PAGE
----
Housing developer ‘didn’t flee’

2008-12-08 00:00

Former KwaZulu-Natal housing developer Peter Pitcher, who was accused by Housing MEC Mike Mabuyakhulu of fleeing overseas with R22 million in taxpayers’ money and leaving houses half built, hotly denies any wrongdoing and has suggested he is being made a scapegoat.

Pitcher’s brother, local attorney Mark Pitcher, was mandated by his brother to respond to a Witness article published on November 7.

Mark Pitcher told The Witness it is possible his brother may institute legal action against the Housing Department over the “highly defamatory” statements. He said he was surprised the MEC was quoted as saying his brother had fled the country with more than R22 million and that he would “get away with it” because South Africa has no extradition treaty with New Zealand.

No official, including the police, ever contacted members of Pitcher’s family in Pietermaritzburg to inquire about his brother’s whereabouts. Nor was he ever criminally charged, to their knowledge, he said.

Inspector Joey Jeevan confirmed that the SAPS has no record of an official case having been opened against Pitcher at Mooi River — the station which would have jurisdiction to investigate the case.

Mark Pitcher said his brother emigrated to New Zealand in 2001 after a divorce and personal experience of crime. He had followed all proper legal channels to get there, including securing employment and getting police clearance.

“Some years later he was issued with New Zealand citizenship after the usual due diligence inquiry was undertaken by the New Zealand authorities. Hardly possible, I would venture to suggest, if he had committed the offences alleged,” he said.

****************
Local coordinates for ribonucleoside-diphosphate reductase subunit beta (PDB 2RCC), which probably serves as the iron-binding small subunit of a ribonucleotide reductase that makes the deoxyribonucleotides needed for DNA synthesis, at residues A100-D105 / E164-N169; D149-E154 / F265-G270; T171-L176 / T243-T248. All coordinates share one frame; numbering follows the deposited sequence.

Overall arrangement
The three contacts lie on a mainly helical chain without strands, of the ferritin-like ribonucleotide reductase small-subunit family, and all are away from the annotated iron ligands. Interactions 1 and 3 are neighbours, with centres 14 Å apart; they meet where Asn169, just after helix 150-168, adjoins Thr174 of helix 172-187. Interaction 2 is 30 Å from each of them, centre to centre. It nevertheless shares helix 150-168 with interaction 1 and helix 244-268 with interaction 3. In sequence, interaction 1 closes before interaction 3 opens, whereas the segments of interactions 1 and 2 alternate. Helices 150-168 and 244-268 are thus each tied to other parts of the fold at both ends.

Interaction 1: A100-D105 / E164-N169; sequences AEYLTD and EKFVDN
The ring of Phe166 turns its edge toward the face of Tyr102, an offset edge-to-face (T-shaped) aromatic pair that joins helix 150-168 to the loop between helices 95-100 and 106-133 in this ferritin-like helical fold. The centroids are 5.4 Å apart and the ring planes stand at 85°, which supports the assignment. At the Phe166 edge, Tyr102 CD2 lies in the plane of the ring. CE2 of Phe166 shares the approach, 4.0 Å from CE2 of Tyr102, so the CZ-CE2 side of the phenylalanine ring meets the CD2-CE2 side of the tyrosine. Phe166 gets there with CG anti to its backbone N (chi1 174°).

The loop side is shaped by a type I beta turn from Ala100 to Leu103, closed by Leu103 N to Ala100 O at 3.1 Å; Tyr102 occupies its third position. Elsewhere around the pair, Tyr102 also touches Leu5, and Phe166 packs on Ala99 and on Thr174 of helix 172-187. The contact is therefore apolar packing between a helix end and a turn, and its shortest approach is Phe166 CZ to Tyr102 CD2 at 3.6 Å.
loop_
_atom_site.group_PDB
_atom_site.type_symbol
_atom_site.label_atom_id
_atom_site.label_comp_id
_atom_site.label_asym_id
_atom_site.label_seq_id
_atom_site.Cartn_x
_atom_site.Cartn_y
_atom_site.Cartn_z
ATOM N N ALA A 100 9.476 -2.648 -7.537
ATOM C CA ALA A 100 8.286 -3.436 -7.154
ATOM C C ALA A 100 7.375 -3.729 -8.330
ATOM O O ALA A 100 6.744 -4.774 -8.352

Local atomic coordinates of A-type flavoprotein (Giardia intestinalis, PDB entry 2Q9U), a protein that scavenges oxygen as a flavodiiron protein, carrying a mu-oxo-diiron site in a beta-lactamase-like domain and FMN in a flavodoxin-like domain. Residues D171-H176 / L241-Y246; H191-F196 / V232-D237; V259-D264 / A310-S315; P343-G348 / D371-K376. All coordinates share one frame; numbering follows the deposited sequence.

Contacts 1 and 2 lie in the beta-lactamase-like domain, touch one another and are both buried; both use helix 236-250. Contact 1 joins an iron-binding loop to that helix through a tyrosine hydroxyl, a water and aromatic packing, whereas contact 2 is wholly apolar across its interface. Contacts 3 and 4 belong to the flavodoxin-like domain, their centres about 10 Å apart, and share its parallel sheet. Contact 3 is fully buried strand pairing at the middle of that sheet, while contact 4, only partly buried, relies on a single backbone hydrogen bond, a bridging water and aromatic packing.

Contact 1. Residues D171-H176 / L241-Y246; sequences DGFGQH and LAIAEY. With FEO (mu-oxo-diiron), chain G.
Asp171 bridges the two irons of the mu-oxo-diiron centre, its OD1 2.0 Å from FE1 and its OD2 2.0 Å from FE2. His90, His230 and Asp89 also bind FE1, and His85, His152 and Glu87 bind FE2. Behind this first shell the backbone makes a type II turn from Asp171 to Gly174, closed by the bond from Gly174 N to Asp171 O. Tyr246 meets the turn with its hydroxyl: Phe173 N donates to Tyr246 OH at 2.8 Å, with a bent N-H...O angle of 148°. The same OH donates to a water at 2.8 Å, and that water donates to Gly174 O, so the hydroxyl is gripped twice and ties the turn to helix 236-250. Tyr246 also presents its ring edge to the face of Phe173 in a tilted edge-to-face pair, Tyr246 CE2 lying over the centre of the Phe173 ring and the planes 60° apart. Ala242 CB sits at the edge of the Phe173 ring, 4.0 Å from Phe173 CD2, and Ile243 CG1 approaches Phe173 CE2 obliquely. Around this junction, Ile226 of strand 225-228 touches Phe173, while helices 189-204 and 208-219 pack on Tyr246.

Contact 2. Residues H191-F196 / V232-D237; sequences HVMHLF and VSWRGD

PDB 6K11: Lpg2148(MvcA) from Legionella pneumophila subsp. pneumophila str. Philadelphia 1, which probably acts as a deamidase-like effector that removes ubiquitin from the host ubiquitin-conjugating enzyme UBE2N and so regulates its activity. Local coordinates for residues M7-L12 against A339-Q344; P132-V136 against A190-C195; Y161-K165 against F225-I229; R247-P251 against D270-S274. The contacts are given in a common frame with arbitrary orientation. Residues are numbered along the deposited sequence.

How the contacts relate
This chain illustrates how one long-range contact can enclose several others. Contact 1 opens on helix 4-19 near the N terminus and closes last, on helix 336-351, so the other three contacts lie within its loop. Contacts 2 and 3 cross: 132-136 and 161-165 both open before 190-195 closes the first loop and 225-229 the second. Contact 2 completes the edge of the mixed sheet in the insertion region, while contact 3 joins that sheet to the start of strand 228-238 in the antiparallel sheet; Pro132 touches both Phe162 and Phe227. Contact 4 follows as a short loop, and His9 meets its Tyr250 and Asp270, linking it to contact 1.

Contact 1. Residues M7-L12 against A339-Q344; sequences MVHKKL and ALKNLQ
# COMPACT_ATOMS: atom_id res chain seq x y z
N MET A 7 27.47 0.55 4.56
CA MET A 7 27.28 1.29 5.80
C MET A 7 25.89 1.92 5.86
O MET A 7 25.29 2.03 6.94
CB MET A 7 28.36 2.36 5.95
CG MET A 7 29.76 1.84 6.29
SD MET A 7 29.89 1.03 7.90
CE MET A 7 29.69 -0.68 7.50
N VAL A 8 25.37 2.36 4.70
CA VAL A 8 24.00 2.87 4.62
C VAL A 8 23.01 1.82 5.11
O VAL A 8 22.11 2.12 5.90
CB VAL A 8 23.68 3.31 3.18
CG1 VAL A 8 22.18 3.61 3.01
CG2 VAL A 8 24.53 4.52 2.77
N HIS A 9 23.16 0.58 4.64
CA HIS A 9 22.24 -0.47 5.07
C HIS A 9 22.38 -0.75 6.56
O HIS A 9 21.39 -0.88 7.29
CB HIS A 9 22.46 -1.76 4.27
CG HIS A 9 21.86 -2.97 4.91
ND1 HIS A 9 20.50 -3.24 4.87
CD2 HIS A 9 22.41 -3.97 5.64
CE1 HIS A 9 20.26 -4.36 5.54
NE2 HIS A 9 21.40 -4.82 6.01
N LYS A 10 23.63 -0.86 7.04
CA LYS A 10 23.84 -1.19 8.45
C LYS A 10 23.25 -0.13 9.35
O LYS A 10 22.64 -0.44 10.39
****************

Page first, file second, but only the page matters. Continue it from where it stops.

“If anyone has absconded with R22 million of the department’s funds it was not Peter Pitcher. I would be very interested to know where the alleged missing money has gone and who has it,” he said.

Mark Pitcher said the first time his brother and their family became aware of the allegations by the MEC was from press reports in The Witness and Sunday Times in 2002. At that time he wrote to the department and asked for information and documentation relating to the Townview housing project in order to investigate the allegations, but to date nothing has been forthcoming.

The Witness has a copy of correspondence between him and the department. He also pointed out that by then the houses had been vandalised.

He said his brother told him the development contract for the Bruntville houses was a written agreement and strict conditions had to be met before payment was made by the housing board for each house on its completion. All professionals associated with the project were similarly paid.

The conditions were:

• that the house had to be complete;

• an independent consulting engineer had to certify it was complete and according to specification;

• the beneficiary had to sign acceptance of the handover of the completed house;

• the registration of the transfer of the site to the beneficiary had to have been effected and a conveyancer’s certificate to this effect had to be provided;

• the housing board’s building inspectorate had to certify that the house was complete and satisfactory.

“There were no exceptions. No payment was made to the developer unless and until such requirements were complied with,” said Mark Pitcher.

Peter Pitcher further maintains that the contract was terminated by “mutual consent” after the building contractors received threats of violence and death apparently arising from politics and wage disputes.

There were about 191 houses that still had to be built at that stage, but no payment was ever made in respect of the unbuilt houses.

ingrido@witness.co.za

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